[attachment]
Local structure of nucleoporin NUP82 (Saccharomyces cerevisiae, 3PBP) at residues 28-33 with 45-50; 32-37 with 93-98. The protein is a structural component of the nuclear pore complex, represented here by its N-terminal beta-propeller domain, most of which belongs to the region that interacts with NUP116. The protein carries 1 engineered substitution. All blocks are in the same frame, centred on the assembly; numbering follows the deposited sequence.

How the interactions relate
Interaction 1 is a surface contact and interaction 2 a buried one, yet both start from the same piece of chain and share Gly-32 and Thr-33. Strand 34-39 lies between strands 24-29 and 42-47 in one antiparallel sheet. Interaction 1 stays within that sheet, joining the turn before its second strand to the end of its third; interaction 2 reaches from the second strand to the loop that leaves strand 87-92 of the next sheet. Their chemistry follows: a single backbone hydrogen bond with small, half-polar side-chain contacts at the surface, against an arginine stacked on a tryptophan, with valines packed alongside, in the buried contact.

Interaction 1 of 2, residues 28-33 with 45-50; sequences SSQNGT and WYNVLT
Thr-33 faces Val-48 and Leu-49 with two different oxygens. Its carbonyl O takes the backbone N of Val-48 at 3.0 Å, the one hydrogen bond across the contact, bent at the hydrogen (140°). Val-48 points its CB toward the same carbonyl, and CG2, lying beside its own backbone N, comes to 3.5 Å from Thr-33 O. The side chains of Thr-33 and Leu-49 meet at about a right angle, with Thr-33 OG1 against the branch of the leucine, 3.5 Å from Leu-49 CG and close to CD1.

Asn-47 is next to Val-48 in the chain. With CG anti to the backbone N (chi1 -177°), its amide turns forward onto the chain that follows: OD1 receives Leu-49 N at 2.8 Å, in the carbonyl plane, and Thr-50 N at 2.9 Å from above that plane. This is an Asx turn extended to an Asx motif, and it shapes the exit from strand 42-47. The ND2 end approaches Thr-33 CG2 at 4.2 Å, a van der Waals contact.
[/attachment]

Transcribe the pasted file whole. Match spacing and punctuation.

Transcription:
Local structure of nucleoporin NUP82 (Saccharomyces cerevisiae, 3PBP) at residues 28-33 with 45-50; 32-37 with 93-98. The protein is a structural component of the nuclear pore complex, represented here by its N-terminal beta-propeller domain, most of which belongs to the region that interacts with NUP116. The protein carries 1 engineered substitution. All blocks are in the same frame, centred on the assembly; numbering follows the deposited sequence.

How the interactions relate
Interaction 1 is a surface contact and interaction 2 a buried one, yet both start from the same piece of chain and share Gly-32 and Thr-33. Strand 34-39 lies between strands 24-29 and 42-47 in one antiparallel sheet. Interaction 1 stays within that sheet, joining the turn before its second strand to the end of its third; interaction 2 reaches from the second strand to the loop that leaves strand 87-92 of the next sheet. Their chemistry follows: a single backbone hydrogen bond with small, half-polar side-chain contacts at the surface, against an arginine stacked on a tryptophan, with valines packed alongside, in the buried contact.

Interaction 1 of 2, residues 28-33 with 45-50; sequences SSQNGT and WYNVLT
Thr-33 faces Val-48 and Leu-49 with two different oxygens. Its carbonyl O takes the backbone N of Val-48 at 3.0 Å, the one hydrogen bond across the contact, bent at the hydrogen (140°). Val-48 points its CB toward the same carbonyl, and CG2, lying beside its own backbone N, comes to 3.5 Å from Thr-33 O. The side chains of Thr-33 and Leu-49 meet at about a right angle, with Thr-33 OG1 against the branch of the leucine, 3.5 Å from Leu-49 CG and close to CD1.

Asn-47 is next to Val-48 in the chain. With CG anti to the backbone N (chi1 -177°), its amide turns forward onto the chain that follows: OD1 receives Leu-49 N at 2.8 Å, in the carbonyl plane, and Thr-50 N at 2.9 Å from above that plane. This is an Asx turn extended to an Asx motif, and it shapes the exit from strand 42-47. The ND2 end approaches Thr-33 CG2 at 4.2 Å, a van der Waals contact.